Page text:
The conservative supporters of this notion argue classically that dissemination of effeminate-male entertainment will spread the habit of being effeminate to innocent, labile teenagers. This is never a good message, they claim. It doesn’t help when conservative icons like Deddy Mizwar has a strong influence on KPI.

Despite being a conservative’s favorite, psychologically this statement is horribly unproven and rather simplistic. In relation to the problem about education in general, the statement also distracts the problem of education away from its cores.

‘Does the existence of FMEs impact badly on teenagers?’ might be the million-dollar question. Regarding this, the ban overlooks two things. First is the bright-side of FME; second is the function of parents.

When FMEs are claimed to be bad per se, the claim suffers not only from a derogatory class-bashing, but also from glossing over the other positive aspects existing in FMEs. FMEs are professional people that entertain people through a likable position. Scorned upon or not, a large part of the society is entertained by what these FMEs do or say, factually speaking. They can work well with the industry, which shows the value of interpersonal skill and professionalism. Not only that, but the FMEs are usually confident people who felt secure despite having stigma put against them. This can be a good role model for confidence. When FMEs portray these good values also, it’s unfair if these values are irresponsibly overlooked by the ban.

Furthermore, a child’s education in front of the TV deals a lot with parents’ function. A child can see a grizzly-bear documentary and be traumatized by a savage shot of a bear killing a deer, for example; while another child can see divine inspirations in Kurt Angle or The Rock on WWF Smack Down. To explain the good/bad values in a TV show would be parents’ job. It’s also parents’ job to educate children about dos and don’ts regarding FME, and this ban overlooks this role. If parents, in some cases, are circumstantially unable to perform this role, it doesn’t automatically mandates KPI to put a ban on FMEs; problems from TV are endless – all the violence, all the too-mature conducts, etc – and it’s ridiculous if a ban is put on every single problematic occasion. It’s better if parents realize their crucial part on being child’s filtering and perform alternative non-on-spot value-educations for their children to solve the circumstantial (time and space) limitations. When parents play a big part of education success, the ban again disregards this idea and refuse to push for more parental participation.

Another distraction posed by the ban would be on sinetrons. It’s strange when FMEs seem to be the epitome of misleading-education when at the same time sinetrons are mushrooming. Sinetrons usually are filled with less-smart dialogues; ‘unhealthy’ habits such as crying too much or being overdramatic; and many things that fill a kilometer long of complaint list. I wonder why sinetrons are so safe from all KPI critics while many educationally-problematic essences exist there.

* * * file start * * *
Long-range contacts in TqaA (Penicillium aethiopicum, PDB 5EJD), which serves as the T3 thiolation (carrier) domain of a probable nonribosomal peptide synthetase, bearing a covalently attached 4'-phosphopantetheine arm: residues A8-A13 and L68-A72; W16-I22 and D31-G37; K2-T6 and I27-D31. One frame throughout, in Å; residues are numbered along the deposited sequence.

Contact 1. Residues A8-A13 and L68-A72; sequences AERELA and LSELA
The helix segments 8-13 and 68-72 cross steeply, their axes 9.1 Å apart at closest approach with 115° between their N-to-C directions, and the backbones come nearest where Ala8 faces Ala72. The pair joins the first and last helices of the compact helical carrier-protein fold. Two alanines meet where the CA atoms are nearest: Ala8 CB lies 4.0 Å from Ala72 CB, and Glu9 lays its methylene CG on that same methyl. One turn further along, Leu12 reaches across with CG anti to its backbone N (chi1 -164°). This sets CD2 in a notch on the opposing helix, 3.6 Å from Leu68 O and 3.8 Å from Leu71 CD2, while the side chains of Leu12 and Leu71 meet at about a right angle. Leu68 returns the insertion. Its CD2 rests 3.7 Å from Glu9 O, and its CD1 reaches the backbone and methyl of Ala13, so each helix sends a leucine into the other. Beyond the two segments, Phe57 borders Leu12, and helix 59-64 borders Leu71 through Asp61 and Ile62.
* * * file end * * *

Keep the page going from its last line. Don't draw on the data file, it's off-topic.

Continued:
At even a more general perspective, Indonesian education in still fails to deliver because of physical reasons such as the absence of/access to infrastructures caused by damaged facilities or poverty. On those areas, efforts to fix these problems such as funding for new school buildings, the BOS funding, free uniforms and books, etc, are often diminished in effect because of the mishandling and corruptions done by local officials. This is obviously an imminent problem. Rather than advocating on an anti-FME regulation, putting tighter scrutiny on education conducts at the locals’ level through demands of higher transparency would do a better function of social-control and address educational problems better.

Politicizing Ramadan

If really the conservatives’ problem with FME is that the FMEs can be teenager’s misleading role-model, I find it strange if the moment suddenly comes at Ramadhan, when Indosiar’s Super Mama show from which Ivan Gunawan gained his most recent spotlight had been running for months. I find it inconsistent that ‘tarnishing ibadah’ is an argument coming alongside ‘tarnishing education’, for the part of society that KPI tries to protect deviates here. Does KPI embody the will of Indonesian parents in general concerning about education, or does KPI embody the will of Indonesian Moslem conservatives?

It’s ironic how Ramadhan is put forward by religious conservatives in Indonesia as their strongest battlecry. It’s a political power-up that can be put upfront without possible questions. Previously, at a non-Ramadhan situation, the conservatives have to propose a negotiation with the industry gears of TV entertainment in Indonesia, possibly a long and difficult one. But with Ramadhan, an automatic leverage from the wahyu appears – everyone has to respect the Moslems at Ramadhan, thus the willingness of everyone to bow down to whatever the Moslem wants, in this case, the ban.

Ultimately, banning FMEs on Ramadhan is an idea filled with too much defects, misleading concepts, and abuse of momentum. We have to concur that TV in Indonesia does not have very much to offer, and FME doesn’t contribute that significantly to the better quality of Indonesian TV shows. If we are all to do something for Indonesian TV, it’s supposed to be a well-reasoned advocacy instead of ust the-spur-of-the-moment. Or, have we been too much exposed to the glamorous idiocy in today’s TV that the confounding state we are in no longer enables rationale to function optimally?